Urban Rooms for Social Encounter, Songzhuang Micro Community Park
Songzhuang Micro Community Park – Urban Rooms for Social Encounter
Songzhuang, a local village in Beijing Eastern suburbs, became famous for its art community in the early 2000s. At the same time, due to the urban migration of younger people, the village was left with an increasingly aging population left in charge to look after the youngest. The odd combination of art visitors and the local population created an interesting scenario, where each group has their own needs for public spaces.
Understanding the challenge of offering versatile and inclusive communal facilities, the Songzhuang government has commissioned Crossboundaries to regenerate a linear streetscape adjacent to a parking lot close to the Xiaopu Cultural Plaza into a lively outdoor community park.
The park is designed to suit the site environment with a proper choice of material and plantation, combined with carefully designed spatial configuration, sequence, and atmosphere. The main component of the structure is a perforated grey brick wall with integrated seating in designated areas, alternating with a double lower layer of perforated Corten steel. Behind it lies a green zone filled with Southern Chinese pine trees and low bushes, forming a natural buffer to the parking area that can be accessed through various hidden pathways.
On the street side, long planters framed with Corten steel edges contain Persian Silk trees, they form a natural separation to the busier road to the public area, which acknowledges the new addition to the site combined with the existing more mature trees (Chinese Locust trees) embedded within re-used pavement stones.
The L-shaped plot features a series of outdoor ‘rooms’ that provide unrestricted usage and trigger a variety of activities along a linear loop track, a connecting element meandering between street side pavement and the park at a pocket of the site. The yellow track connects the rooms physically with each other, as well as forms a visual link between the different public areas. The path is leading all the way into and through the small park area, which depicts a more natural landscape with London plane and Ginkgo trees in contrast to the organized promenade in the front. Linked by the yellow track, these rooms offer different levels of enclosure and boundary along a sequence: from completely open, forming a plaza like a prelude, to a slightly more defined area with a semitransparent grey backing wall, to a fully enclosed one but open to the sky, and finally, a less strictly defined one within the new park zone, where only the ground surface marking its expanse.
Transforming the initial street corner into a small plaza, the first room opens up a semicircular space defined by angular brick walls and large mirror surfaces. In the morning, it’s a place for tai chi and fan dance, while in the evening, it attracts groups of rhythmic dancers. The occasional dog owners with their beloved pets are seen along the bright yellow asphalt loop that connects the rooms.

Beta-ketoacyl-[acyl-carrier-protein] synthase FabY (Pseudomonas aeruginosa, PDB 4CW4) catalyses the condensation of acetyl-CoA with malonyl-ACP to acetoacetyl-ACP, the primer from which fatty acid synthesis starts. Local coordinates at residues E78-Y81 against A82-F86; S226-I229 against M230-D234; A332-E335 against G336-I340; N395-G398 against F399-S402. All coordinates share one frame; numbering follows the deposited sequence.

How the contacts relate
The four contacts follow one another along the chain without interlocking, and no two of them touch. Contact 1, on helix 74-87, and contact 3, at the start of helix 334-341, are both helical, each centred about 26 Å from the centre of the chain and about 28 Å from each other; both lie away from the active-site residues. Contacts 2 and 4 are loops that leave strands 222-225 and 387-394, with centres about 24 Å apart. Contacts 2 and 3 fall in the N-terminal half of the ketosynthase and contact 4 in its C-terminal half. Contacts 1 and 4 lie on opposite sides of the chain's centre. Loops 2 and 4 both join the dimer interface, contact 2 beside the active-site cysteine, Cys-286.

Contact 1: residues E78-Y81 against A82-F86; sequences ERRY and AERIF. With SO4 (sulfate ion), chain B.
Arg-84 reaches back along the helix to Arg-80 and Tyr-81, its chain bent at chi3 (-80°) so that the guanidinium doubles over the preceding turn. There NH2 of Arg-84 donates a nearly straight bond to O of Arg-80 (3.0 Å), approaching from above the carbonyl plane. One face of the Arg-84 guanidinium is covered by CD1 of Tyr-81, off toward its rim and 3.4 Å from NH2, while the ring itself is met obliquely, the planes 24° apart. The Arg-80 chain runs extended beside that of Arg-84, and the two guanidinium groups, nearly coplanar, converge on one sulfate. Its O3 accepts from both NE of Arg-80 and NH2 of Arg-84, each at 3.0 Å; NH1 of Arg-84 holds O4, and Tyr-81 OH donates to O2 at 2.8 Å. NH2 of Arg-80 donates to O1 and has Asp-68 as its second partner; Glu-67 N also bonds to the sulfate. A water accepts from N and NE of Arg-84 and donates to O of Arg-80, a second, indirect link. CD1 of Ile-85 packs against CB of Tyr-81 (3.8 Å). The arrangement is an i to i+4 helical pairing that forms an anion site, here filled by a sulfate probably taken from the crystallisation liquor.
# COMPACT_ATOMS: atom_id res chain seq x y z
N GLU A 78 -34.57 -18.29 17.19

The second room is a place for tranquil interactions: long benches along the stepping profiles of interspersed brick walls invite Chinese chess players and their audience; groups of elderly ladies chat in the shadow of the trees; grandparents looking kindly after babies. On the weekends, younger people take selfies in front of the grey brick and Corten steel backdrop with drinks from the café across the road.
On the corner to the extending park, the third room is all about children’s play: a bright yellow room inside a room; layered brick walls with differently sized openings for peek-a-boo and hide-and-seek; connecting speaking tubes through which shouting and singing can be heard. In front of it, grandparents, parents, and other caretakers can watch the children play from a distance.
Inside the rectangle of the park, the yellow loop track itself spans up the fourth room, increasing in size to an open-air gym, a sport space in the middle of green meadows. Between the sports equipment and the circular seating, all community members find their own place.
The community park has proven a great success with its response to different people’s needs, the inclusive nature of the design, its variety of inviting, bright spaces with colorful accents was adopted and occupied instantly and stands for a true example for integration and encouragement of interaction for all age groups.
Happy gathering at the playroom
Yellow loop track in the morning light
Morning tai chi at the "first room"
Play area, grey brick wall with speaking tubes
View through into the yellow "play room"
Afternoon rest in the shade of one of the new "open rooms"
Chit chat in the shade
girl talking into one of the speaking tubes in the yellow room
View towards the playroom with the community gathering around it
Beijing Songzhuang Investment Development Co., Ltd
Binke Lenhardt, DONG Hao, GAO Yang, Silvia Campi, Ivan Chen, Marijana Simic, Sean Yu, YU Hongyu, Elena Gamez Miguelez
Beijing Songzhuang Xinjing Landscape Engineering Co., Ltd
YANG Chaoying, BAI Yu
Crossboundaries contributes to a vital built environment through architecture, environmental design and urban regeneration. The studio creates enduring architecture that often deals with remarkable technical processes, yet always has a pleasant material touch and human atmosphere.
Organized as an international partnership, Crossboundaries has staff originating from and trained in different parts of the world. Its first office was founded in Beijing, China in 2005, by Binke Lenhardt and DONG Hao, later, in 2012, a partner office was established in Frankfurt, Germany by Binke Lenhardt and Antje Voigt.